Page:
I Have Friend (Possibly Even Plural)

You may not have a Deirdre in your life, but if you ever have the chance, get one. Through no fault of my own, I did and I’m a grateful writer dude. I have My Own Private Deirdre and she’s great, even if I have to share her with everyone she’s ever had at hello. My kids like her kids, some of her friends are my friends — it’s just the best kind of ridiculous luck.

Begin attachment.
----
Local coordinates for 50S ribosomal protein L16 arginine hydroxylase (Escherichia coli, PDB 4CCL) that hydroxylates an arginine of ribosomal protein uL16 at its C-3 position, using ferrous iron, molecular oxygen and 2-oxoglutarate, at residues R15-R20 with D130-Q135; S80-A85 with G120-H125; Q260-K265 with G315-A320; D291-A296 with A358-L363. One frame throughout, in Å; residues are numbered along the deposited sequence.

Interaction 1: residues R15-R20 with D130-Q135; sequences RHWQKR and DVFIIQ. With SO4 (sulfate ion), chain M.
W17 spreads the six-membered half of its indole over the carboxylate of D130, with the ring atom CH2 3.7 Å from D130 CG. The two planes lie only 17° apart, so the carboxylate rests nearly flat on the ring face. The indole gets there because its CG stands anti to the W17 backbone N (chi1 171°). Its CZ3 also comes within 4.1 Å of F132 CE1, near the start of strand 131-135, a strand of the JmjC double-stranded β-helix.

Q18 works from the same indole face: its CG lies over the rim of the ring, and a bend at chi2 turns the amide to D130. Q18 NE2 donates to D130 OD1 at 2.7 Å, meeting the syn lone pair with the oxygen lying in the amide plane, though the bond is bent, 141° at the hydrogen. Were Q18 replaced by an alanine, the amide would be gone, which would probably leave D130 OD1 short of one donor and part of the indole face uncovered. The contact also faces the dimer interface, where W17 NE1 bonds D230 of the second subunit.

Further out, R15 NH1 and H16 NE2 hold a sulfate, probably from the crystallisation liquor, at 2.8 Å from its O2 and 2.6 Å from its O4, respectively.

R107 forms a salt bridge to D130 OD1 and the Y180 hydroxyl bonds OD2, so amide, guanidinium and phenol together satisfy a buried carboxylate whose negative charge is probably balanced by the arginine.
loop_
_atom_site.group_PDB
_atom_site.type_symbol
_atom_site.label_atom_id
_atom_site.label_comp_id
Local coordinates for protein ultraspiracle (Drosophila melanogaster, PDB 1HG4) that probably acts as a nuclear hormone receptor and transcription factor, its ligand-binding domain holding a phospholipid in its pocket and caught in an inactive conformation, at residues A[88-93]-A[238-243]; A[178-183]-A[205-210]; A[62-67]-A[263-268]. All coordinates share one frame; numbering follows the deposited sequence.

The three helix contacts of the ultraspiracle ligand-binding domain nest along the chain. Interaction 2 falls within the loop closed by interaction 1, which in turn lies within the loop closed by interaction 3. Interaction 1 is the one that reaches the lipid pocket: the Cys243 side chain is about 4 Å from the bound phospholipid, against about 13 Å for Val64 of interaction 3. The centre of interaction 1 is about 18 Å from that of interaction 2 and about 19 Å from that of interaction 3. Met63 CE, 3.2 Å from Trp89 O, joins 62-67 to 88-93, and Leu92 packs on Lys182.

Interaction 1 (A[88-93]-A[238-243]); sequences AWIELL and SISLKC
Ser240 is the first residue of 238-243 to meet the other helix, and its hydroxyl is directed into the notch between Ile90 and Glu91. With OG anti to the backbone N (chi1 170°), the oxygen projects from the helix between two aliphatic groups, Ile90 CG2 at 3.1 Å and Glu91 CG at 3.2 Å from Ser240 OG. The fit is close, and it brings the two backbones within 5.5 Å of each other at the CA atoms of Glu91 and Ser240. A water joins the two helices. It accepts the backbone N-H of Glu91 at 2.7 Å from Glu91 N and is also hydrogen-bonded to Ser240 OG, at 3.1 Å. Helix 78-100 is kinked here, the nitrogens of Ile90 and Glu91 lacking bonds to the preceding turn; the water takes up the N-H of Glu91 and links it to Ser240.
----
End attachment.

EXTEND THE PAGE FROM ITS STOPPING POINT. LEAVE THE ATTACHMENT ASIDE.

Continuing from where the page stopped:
Lunch with her was my little treat for myself this week. She’s a Bahá’í friend, she’s a writer, she was my predecessor at Rideau Hall and the reason I knew there was an opening there (and thanks, Wendy!). She’s one of the best people I know in combining brains and encouragement. Somehow, it’s not as common as it might be, as it needs to be. I came away feeling good, feeling happier and (consider the odds!) smarter. It’s strange, the power of Deirdre. And then I hung out at the Running Room, buying nothing but soaking in that old feeling of athletic camaraderie with strangers who know sport and respect those who know it in return. Good afternoon!